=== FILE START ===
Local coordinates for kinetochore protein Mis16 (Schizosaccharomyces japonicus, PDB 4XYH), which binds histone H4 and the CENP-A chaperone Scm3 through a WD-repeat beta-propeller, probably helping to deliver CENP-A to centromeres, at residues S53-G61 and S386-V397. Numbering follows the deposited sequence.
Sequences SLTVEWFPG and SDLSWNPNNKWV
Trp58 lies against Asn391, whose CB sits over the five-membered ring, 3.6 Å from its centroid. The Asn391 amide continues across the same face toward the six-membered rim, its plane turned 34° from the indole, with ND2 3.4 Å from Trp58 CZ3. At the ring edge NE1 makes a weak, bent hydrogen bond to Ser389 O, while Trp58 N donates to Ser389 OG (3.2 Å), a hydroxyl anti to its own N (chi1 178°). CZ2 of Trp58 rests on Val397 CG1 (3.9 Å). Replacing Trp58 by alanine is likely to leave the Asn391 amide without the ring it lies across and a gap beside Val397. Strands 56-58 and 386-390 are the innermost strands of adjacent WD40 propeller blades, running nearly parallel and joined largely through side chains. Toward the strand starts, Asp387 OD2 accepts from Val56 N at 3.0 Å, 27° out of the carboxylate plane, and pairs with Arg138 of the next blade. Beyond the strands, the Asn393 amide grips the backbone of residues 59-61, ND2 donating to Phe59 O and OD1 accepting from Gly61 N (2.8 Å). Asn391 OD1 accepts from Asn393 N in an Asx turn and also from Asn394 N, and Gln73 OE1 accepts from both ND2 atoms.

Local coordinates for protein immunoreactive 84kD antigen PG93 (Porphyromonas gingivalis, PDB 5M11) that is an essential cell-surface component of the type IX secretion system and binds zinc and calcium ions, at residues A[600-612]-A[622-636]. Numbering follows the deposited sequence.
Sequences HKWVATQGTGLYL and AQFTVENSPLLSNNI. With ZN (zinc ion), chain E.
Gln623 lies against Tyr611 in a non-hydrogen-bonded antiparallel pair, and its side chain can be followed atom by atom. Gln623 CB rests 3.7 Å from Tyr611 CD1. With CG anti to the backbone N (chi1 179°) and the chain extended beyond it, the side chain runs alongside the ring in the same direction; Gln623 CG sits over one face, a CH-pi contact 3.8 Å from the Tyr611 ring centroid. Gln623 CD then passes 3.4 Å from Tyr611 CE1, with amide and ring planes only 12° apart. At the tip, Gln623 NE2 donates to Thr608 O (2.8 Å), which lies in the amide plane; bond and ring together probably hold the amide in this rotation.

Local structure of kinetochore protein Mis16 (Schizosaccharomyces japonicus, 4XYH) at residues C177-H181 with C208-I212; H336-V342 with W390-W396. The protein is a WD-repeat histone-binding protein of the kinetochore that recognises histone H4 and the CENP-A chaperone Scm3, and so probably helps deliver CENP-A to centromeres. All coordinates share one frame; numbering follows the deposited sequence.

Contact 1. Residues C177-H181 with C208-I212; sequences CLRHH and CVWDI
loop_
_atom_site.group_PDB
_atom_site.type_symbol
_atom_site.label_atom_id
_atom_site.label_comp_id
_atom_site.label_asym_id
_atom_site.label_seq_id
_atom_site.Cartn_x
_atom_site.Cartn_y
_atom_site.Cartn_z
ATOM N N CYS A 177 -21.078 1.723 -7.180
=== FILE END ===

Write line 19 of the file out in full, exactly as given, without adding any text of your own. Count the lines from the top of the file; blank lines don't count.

ATOM N N CYS A 177 -21.078 1.723 -7.180